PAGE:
Six times SA was at the cutting edge of science in 2019
From genetics and engineering to astronomy and geoscience, SA has been the setting for a string of major scientific advances this year.
1. Reclaiming history from Khoisan skeletons
Geneticists found themselves looking backwards as well as forwards in attempts to put right a century-old wrong.
The remains of 11 individuals in the University of Cape Town’s skeletal collection were found to have been unethically obtained in the 1920s. It turned out that nine of the individuals were Khoisan farmworkers whose remains were dug up on a farm near Sutherland in the Northern Cape. A major restitution process will lead to their reburial next year.
At the request of the individuals’ descendants, a multidisciplinary scientific study determined the estimated age, gender and medical condition of each individual and assessed isotopes from bones and teeth to shed light on the their habitat, living conditions and diets.
DNA experts were able to establish ancestral genetic relationships while archaeologists conducted a survey of the cemetery and the disturbed graves. Finally, the individuals’ faces were recreated.
2. Making medicine safer for Africans
This year also saw geneticists at the Council for Scientific and Industrial Research (CSIR) growing tiny livers from skin cells. The aim is to test which Western medicines may be toxic to Africans without having to do a clinical trial on humans.
The scientists conducted much of their work using a tiny pair of “molecular scissors” to edit genomes. Within two years, they hope to be able to match drugs with patients based on their genetic makeup.
3. Land speed record attempt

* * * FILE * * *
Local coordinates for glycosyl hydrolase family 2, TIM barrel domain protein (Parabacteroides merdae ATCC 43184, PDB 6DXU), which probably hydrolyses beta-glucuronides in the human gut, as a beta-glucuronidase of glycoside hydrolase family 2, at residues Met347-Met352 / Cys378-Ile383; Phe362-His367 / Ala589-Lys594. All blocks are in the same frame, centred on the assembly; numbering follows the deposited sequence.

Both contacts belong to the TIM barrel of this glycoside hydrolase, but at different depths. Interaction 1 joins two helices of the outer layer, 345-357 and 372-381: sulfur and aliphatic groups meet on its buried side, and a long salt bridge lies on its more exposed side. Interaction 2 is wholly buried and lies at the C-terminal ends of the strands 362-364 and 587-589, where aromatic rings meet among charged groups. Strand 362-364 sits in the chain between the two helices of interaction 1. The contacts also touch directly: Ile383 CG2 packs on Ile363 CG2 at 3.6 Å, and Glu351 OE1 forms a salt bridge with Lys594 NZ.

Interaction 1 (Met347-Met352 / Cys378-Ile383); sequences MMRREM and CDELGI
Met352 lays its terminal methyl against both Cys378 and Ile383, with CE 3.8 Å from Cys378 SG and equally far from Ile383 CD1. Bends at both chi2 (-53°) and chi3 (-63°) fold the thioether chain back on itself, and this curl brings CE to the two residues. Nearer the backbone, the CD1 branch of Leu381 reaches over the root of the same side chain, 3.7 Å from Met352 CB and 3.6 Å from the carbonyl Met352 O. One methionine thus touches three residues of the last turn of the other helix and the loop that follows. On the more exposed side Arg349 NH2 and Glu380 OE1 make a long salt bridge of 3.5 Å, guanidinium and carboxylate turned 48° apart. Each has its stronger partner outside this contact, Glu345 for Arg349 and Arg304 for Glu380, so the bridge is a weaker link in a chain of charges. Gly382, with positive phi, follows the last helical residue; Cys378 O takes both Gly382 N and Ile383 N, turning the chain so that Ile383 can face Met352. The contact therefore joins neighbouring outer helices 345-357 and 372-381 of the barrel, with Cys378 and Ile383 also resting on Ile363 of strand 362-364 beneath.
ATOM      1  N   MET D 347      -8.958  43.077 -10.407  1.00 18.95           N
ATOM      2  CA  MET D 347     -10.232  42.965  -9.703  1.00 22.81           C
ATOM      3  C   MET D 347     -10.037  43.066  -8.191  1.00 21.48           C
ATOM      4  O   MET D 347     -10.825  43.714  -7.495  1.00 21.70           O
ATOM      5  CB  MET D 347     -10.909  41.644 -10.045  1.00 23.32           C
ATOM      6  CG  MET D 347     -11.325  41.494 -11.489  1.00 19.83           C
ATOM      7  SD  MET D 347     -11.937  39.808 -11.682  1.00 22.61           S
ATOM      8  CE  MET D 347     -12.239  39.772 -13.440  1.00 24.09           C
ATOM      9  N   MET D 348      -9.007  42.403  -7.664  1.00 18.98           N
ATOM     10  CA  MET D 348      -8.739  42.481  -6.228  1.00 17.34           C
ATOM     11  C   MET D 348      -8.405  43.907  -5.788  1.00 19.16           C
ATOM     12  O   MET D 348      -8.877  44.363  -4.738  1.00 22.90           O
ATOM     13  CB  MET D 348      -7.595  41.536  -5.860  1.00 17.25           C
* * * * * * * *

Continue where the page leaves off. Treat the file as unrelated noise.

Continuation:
Moving from the minuscule to the massive, attempts to break the land speed record with a car powered by a jet and a rocket moved to ground zero on South African soil.
In October, the British Bloodhound LSR vehicle arrived at Hakskeen Pan in the Northern Cape for high-speed tests that broke the 1,000km/h mark. Hopes are now high that it will reach its 1,610km/h target in 2020.
4. Exploring the stars
Half an hour’s high-speed drive southeast, but still in the Northern Cape, the MeerKAT telescope near Carnarvon made the first observation sensitive enough to reveal distant galaxies like our own that have never been observed before.
Optical telescopes can see distant galaxies, but they cannot see new stars, which are largely hidden inside dusty clouds of gas. Radio telescopes can see through the dust, but until now have not been sensitive enough to detect the signals from distant Milky Way-like galaxies that are responsible for most of the star formation in the universe.
Less than a month earlier, astronomers using the MeerKAT discovered a new object after spotting an unusual flare. It turned out that it originated from a binary star system — two stars orbiting each other — in our own galaxy.
5. Dinosaur discovery
In the wonderful world of dinosaurs, Wits PhD student Kimberley Chapelle discovered a new dinosaur species after it had lain in the institution’s vault for more than 30 years.
She and her team recognised that the dinosaur was not only a new species of sauropodomorph but a new genus entirely. The specimen has now been named Ngwevu intloko - “grey skull” in Xhosa.
Wits PhD student Kimberley Chapelle has discovered a new dinosaur species in the University’s vaults. The specimen has been named Ngwevu intlokowhich means "grey skull" in the Xhosa language, chosen to honour South Africa's heritage. https://t.co/0ZdMcyhAnx pic.twitter.com/0UeoxPqRDQ— Wits_News (@Wits_News) August 6, 2019
6. Solving the mystery of SA's plateaus
In the world of geoscience, a team of experts tested gas from natural springs in KwaZulu-Natal and discovered why SA has large plateaus at high altitudes.
They worked out that the country sits on a column of hot treacle-like material - called a hotspot - located deep inside the Earth, and that this hotspot (similar to those that cause volcanoes elsewhere) has pushed up large surfaces, which sit like “buoyant lids” on top.